Not every child needs to be given epilepsy medicine. This is because the seizures happen infrequently and because most children will stop having seizures soon after the seizures start. An epilepsy medicine is usually prescribed if the child has had more than three or four seizures and particularly if the parents are worried. The medicines most commonly used are sodium valproate (Epilim) or carbamazepine (Tegretol). The newer epilepsy medicines may also be effective, but this is not known for sure.

Epilepsy Action has more information about treatment.


Most, if not all children with Panayiotopoulos syndrome, will show normal development in the first few years of life. Most will also have no learning or behaviour problems. Even the longer seizures do not cause any problems, and it is not thought that the seizures are dangerous. Nearly all children will stop having seizures within two or three years after the seizures first start. This is called a ‘remission’ of the epilepsy. The remission of the epilepsy happens of its own accord and is not affected by the use of epilepsy medicines. Finally, it seems to be very rare for a child with this type of epilepsy to have seizures either continuing into, or re-starting, in adult life.


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Epilepsy Action would like to thank

  • Dr Richard Appleton, and Dr Rachel Kneen, consultant paediatric neurologists at Alder Hey Children’s Hospital, Liverpool, UK and
  •  Dr Stewart Macleod, consultant paediatric neurologist at Royal Hospital for Sick Children, Glasgow, UK.
    They have kindly prepared the information on this page. It is based on their own research, experience and expertise.

This information is exempt under the terms of The Information Standard.

  • Updated June 2013
    To be reviewed June 2016

Comments: read the 5 comments or add yours


My just turned 3 son was diagnosed with P.S. at 2 years old but has been having seizures since he was 4 months old , he has also had over 40 episodes(as we call them) in this time so kind of bucks the trend with this syndrome both in age and frequency of attacks.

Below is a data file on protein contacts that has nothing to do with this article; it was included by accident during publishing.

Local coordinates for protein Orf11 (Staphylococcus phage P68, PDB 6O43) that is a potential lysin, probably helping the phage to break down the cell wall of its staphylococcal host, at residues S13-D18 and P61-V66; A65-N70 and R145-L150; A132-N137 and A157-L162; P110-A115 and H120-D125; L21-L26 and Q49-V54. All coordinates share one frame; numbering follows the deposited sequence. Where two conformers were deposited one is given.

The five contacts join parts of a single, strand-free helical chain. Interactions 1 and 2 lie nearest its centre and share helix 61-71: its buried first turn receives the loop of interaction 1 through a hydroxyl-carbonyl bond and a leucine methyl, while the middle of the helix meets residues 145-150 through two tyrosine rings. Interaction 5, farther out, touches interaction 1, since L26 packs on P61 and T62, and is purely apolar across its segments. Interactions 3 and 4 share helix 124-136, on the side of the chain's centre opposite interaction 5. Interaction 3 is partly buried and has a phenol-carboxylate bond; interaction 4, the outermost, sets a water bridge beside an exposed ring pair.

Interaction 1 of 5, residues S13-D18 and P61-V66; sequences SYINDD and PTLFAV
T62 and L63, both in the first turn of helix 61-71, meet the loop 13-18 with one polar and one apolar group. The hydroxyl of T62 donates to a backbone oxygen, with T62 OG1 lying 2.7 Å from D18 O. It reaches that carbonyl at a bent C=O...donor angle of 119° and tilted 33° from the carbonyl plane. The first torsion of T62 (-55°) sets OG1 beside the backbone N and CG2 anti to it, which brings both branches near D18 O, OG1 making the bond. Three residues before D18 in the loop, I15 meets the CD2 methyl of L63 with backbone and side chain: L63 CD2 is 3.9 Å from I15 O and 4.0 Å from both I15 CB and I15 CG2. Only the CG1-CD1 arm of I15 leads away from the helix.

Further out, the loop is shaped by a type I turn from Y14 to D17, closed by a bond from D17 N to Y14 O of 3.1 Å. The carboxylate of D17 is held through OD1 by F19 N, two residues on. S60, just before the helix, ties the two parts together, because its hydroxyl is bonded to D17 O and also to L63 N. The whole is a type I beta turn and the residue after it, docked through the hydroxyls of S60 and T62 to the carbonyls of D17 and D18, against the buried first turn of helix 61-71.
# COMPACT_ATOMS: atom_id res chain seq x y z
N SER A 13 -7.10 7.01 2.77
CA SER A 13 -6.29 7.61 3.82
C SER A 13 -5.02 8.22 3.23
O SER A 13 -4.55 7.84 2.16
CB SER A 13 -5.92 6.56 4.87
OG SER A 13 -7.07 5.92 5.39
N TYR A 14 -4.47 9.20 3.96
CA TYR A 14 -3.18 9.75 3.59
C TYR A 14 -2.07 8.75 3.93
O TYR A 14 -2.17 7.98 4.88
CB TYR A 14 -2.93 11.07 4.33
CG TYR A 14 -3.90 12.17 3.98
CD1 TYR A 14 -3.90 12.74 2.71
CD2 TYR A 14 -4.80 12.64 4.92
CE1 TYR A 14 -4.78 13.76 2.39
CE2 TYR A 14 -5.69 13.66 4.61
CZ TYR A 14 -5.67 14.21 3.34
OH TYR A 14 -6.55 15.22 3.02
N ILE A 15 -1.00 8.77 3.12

He always complains of violent headaches and nearly always projectile vomits when having a seizure. We administer buccal midazolam which stops the seizure very quickly but wipes him out when the drug takes effect.
I'm mainly posting this to let people know that this syndrome can effect children outside the 3-15 year old age range ussually quoted.

Submitted by Carl on

hi there my son at 3.5 yrs had a long seizures lastin longer then 30mins and it only stopped when paramedics gave him meds, b4 the seizures he woke and spewed and then went quiet and then started we was in hospital for 2 days for monitoring as we live 1.5hrs away from the hospital he then had a EEG which showed epileptic activity the lady doing the EEG could see this easily the results were sent to a pediatric nurologist and he came back with this panayiotopoulos syndrom they wanted an mri done just in case and that came back clear we then seen a regular pediatrician by this my son was about to start school and in his enrolment there was the question so i told them and they wanted the pedi to do up a action plan type thing just in case but he refused and said he doesnt have epilepy because he has only had 1 seizures so he is too old school to condisder thy syndrome now my son is 5.5yrs and has started waking up and spewing and is a bit vagiue he has also started wetting the bed and his teacher has said he has been abit vagiue at school too do u thinkin this maybe related? is it possible he is having smaller seizures and then spewing ?